Electricity shortages result in sporadic blackouts throughout the country, which can affect food storage capabilities of restaurants and shops. While some restaurants and food stores have generators to store food properly, you should take care that food is cooked thoroughly to reduce the risk of food-borne illness. Tap water is not considered potable or safe to drink. You should purchase bottled water or drinks while in country. Air pollution is also a problem, particularly in Pristina and during the winter months. Travelers with previous history of upper respiratory ailments or asthma like symptoms should consult their doctor prior to travel and consider the impact seasonal smog and heavy particulate pollution may have on them.
If you have pre-existing medical problems you should carry a letter from the attending physician, describing the medical condition and any prescription medications, including the generic name of prescribed drugs. Any medications you carry overseas should be left in their original containers and be clearly labeled. Some U.S. prescription medications are illegal in foreign countries and may subject you to arrest. Be sure to check with the foreign embassy of the country you are visiting or transiting en-route to make sure your medications are not considered to be illegal narcotics in that country.
You can find detailed information on vaccinations and other health precautions on the CDC website. For information about outbreaks of infectious diseases abroad, consult the World Health Organization (WHO) website, which contains additional health information for travelers, including detailed country-specific health information.
Travel & Transportation
TRAFFIC SAFETY AND ROAD CONDITIONS: While in Kosovo, you may encounter road conditions that differ significantly from those in the United States.
In Kosovo, road conditions are hazardous. Most roads are narrow, crowded, and used by a variety of vehicles, from KFOR armored personnel carriers to horse-drawn carts. Many vehicles are old and lack standard front or rear lights. Mountain roads can be narrow and poorly marked, and lack guardrails, quickly becoming dangerous in inclement weather. Dense fog can obscure visibility while driving.
Many drivers routinely ignore speed limits and other traffic regulations, such as stopping for red lights and stop signs. Drivers routinely make illegal left turns from the far right lane, pass on blind curves, or drive into oncoming lanes of traffic without stopping or yielding. The combination of speeding, unsafe driving practices, poor vehicle maintenance, the mixture of new and old vehicles on the roads, and poor lighting contributes to unsafe driving conditions. Pedestrians should exercise extreme caution when crossing the street, even when using crosswalks, as local drivers sometimes do not slow down or stop for pedestrians.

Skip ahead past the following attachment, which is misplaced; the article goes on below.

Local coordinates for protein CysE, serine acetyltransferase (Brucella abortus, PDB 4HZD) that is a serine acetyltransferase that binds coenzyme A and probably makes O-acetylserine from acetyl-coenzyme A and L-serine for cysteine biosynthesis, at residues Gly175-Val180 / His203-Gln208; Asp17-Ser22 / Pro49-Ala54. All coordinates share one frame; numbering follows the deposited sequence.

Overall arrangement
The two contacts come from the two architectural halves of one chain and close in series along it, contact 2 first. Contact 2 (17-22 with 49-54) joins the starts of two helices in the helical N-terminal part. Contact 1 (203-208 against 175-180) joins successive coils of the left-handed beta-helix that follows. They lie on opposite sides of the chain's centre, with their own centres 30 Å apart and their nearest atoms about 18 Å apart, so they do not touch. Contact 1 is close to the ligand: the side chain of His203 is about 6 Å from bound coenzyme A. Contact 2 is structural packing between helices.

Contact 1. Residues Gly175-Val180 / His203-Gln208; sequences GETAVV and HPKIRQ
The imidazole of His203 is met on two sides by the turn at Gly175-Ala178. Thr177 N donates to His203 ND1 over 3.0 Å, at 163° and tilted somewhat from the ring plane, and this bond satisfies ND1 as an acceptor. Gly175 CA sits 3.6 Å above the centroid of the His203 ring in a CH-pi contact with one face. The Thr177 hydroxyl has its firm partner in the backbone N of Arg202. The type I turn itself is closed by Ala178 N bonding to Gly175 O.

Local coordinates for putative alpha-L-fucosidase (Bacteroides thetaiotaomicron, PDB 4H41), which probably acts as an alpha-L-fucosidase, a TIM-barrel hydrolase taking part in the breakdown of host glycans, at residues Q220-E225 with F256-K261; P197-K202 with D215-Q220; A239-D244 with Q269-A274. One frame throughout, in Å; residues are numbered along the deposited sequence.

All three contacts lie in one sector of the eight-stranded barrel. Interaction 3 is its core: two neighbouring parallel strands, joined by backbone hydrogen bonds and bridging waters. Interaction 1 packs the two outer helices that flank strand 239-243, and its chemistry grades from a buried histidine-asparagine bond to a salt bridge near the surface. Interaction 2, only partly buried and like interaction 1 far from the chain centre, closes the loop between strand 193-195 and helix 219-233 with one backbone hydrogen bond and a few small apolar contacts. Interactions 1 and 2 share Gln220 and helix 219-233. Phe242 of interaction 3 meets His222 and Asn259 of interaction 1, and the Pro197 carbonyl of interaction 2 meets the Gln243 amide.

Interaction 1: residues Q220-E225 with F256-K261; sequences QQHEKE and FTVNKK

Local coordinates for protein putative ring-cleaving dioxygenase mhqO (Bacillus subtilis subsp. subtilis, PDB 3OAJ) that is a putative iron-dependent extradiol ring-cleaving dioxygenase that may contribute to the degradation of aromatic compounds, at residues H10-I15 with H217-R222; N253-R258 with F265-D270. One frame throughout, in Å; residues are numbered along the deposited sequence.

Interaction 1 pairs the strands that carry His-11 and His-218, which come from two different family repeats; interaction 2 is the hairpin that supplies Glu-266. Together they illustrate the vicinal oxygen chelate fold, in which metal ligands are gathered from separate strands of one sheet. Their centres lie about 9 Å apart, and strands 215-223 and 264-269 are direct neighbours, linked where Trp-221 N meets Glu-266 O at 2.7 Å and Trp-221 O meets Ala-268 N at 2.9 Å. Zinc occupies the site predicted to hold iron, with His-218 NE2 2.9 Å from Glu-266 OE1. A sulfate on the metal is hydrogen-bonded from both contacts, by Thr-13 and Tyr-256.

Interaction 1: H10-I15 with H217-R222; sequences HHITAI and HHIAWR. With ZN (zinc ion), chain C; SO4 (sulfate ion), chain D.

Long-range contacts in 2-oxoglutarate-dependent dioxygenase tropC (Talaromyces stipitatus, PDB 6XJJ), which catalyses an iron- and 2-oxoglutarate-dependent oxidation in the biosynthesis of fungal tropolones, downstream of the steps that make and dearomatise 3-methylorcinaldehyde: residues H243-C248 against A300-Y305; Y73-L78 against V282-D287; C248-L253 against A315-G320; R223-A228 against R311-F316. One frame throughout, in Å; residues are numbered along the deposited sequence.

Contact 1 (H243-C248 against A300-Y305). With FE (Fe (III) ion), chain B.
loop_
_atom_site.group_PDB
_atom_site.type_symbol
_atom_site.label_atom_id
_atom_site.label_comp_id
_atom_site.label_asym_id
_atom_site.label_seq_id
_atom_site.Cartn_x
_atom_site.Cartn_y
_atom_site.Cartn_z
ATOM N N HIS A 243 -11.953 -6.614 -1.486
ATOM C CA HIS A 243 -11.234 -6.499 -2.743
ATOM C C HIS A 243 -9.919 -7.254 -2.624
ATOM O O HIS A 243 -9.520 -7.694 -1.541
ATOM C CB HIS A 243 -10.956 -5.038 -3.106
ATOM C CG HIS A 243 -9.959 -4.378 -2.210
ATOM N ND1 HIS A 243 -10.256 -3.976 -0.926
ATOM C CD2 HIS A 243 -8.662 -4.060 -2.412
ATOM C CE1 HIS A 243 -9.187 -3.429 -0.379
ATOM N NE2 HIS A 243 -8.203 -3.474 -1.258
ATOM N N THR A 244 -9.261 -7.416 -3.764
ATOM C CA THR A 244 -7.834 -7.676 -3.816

A valid U.S. driver’s license is required for U.S. citizens to drive in Kosovo, but is valid only for up to one year, sometimes less depending on the car registration of the vehicle. For most stays of more than one year, foreigners are required to obtain a Kosovo driver license. The use of seat belts and headlights is mandatory at all times. A driver with a blood alcohol level higher than 0.05 is considered intoxicated and will be prosecuted by fine and/or imprisonment. Travelers entering Kosovo by road must purchase local third-party insurance. In Kosovo, it is illegal to use a mobile phone while driving unless you are using a hands-free device. When traffic police impose a fine or penalty, they may under local law confiscate the driver’s license and/or vehicle documents of the driver until the penalty is paid. The U.S. Embassy is not able to retrieve these documents and U.S. citizenship does not exempt drivers from this requirement. Please review the Kosovo Traffic safety law for complete information on driver license and imported or foreign tagged vehicle registration requirements.
Drivers entering Kosovo with a non-Kosovo-registered motor vehicle may need to purchase Kosovo liability insurance at the border crossing point. They may be limited to three months of driving on their U.S. license before needing to obtain a Kosovo license. Kosovo is not a member of the European motor vehicle third party liability (“green card”) system, but does have bilateral insurance agreements with Macedonia and Albania.
Drivers traveling from Kosovo to Serbia with a Kosovo-registered motor vehicle may use any border-crossing per a 2011 Freedom of Movement agreement and must purchase Serbian liability insurance and pay temporary Serbian licensing fees at the border. Rules regarding entering Serbia from Kosovo, described above, apply.
AVIATION SAFETY OVERSIGHT: As there is no direct commercial air service to the United States by carriers registered in Kosovo, the U.S. Federal Aviation Administration (FAA) has not assessed the Government of Kosovo’s Civil Aviation Authority for compliance with International Civil Aviation Organization (ICAO) aviation safety standards. Further information may be found on the FAA’s safety assessment page.